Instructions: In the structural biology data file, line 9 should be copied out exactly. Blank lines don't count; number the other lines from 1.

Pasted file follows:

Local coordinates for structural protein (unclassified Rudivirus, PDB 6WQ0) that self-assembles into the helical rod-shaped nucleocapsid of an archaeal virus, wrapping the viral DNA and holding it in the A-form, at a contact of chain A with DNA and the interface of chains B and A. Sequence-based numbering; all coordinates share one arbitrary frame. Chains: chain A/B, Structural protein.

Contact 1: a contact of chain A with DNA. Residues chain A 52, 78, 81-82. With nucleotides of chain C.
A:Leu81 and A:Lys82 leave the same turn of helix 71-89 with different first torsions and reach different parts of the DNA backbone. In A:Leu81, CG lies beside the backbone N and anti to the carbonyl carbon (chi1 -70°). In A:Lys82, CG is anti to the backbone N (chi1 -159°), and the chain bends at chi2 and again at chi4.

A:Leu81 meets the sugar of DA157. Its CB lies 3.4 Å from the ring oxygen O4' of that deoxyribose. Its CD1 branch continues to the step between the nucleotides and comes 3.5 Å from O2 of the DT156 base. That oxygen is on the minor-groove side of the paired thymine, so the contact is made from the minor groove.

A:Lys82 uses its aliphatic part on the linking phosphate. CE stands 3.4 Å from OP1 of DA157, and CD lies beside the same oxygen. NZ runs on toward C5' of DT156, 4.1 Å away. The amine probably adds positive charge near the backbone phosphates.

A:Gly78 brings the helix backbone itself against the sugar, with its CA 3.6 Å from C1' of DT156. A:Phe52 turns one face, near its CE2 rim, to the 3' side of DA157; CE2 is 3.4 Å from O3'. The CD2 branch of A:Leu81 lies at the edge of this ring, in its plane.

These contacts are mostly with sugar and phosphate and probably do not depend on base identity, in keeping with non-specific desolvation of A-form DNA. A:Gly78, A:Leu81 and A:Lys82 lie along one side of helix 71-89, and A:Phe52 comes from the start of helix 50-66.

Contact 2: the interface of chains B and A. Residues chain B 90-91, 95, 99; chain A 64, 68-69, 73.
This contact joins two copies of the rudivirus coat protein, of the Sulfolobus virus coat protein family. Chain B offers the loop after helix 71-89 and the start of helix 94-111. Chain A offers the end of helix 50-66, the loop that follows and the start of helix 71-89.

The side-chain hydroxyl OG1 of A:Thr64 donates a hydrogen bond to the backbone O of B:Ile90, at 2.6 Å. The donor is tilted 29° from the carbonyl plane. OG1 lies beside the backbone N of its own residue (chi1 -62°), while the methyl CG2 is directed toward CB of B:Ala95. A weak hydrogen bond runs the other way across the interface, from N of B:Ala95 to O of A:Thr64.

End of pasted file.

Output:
This contact joins two copies of the rudivirus coat protein, of the Sulfolobus virus coat protein family. Chain B offers the loop after helix 71-89 and the start of helix 94-111. Chain A offers the end of helix 50-66, the loop that follows and the start of helix 71-89.